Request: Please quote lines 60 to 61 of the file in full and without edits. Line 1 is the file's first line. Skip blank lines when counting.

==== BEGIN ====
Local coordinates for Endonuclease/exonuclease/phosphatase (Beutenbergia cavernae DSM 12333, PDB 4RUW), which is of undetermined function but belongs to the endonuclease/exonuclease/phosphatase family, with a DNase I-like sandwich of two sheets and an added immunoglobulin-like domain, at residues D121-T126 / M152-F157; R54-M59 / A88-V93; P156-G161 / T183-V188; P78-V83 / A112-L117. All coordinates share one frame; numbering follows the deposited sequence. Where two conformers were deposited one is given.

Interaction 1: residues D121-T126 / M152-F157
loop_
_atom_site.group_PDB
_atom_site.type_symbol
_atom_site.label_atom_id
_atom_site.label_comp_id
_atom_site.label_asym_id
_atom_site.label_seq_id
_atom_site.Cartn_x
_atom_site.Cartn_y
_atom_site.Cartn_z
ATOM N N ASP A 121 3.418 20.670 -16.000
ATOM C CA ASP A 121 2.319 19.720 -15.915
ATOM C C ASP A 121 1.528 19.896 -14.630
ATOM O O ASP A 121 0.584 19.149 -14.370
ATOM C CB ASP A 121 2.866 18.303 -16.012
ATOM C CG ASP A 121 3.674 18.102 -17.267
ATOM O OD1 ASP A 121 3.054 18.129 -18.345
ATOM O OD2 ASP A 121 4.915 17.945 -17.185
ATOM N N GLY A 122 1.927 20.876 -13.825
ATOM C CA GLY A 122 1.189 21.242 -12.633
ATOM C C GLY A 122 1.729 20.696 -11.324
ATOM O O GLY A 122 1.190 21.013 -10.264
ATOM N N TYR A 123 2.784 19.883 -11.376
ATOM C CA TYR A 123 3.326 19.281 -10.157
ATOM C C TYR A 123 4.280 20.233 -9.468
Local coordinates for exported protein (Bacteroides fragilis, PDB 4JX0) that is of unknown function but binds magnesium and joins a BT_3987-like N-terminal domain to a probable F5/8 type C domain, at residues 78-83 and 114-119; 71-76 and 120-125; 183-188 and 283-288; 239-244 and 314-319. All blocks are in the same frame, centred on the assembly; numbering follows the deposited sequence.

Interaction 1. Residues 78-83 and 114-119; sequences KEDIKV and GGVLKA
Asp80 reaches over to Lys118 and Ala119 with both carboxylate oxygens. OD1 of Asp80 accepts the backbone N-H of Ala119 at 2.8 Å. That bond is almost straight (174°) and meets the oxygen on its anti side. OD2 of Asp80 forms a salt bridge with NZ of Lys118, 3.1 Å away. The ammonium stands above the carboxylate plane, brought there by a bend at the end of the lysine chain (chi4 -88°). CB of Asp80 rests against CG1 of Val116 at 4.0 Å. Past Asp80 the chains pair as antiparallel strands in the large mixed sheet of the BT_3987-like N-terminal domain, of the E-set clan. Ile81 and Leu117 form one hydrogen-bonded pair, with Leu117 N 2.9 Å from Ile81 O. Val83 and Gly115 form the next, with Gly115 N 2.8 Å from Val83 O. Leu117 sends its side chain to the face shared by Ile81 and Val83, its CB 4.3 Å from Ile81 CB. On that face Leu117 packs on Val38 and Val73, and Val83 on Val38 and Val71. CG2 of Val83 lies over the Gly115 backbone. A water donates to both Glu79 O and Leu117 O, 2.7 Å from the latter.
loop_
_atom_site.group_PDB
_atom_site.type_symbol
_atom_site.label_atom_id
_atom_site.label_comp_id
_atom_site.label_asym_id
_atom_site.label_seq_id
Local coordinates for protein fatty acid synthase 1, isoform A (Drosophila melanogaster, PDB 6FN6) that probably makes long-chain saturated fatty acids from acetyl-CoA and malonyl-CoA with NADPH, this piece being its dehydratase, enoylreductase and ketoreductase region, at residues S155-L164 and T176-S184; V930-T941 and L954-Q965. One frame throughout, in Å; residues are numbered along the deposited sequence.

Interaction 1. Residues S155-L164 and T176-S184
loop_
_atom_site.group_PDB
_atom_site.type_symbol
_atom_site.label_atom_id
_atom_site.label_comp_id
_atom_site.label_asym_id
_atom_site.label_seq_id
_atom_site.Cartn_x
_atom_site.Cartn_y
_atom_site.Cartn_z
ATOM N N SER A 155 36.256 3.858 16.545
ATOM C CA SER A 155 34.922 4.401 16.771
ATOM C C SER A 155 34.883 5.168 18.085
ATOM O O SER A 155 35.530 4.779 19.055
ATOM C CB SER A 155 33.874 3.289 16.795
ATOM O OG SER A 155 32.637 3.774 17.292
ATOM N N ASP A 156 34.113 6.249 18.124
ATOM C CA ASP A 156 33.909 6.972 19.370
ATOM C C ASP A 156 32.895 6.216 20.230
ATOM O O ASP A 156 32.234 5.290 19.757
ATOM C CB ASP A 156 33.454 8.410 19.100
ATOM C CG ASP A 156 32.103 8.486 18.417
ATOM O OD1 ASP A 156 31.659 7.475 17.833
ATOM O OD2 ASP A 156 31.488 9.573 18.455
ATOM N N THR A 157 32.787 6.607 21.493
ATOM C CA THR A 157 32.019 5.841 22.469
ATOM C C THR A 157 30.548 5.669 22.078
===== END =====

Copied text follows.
ATOM C CB ASP A 156 33.454 8.410 19.100
ATOM C CG ASP A 156 32.103 8.486 18.417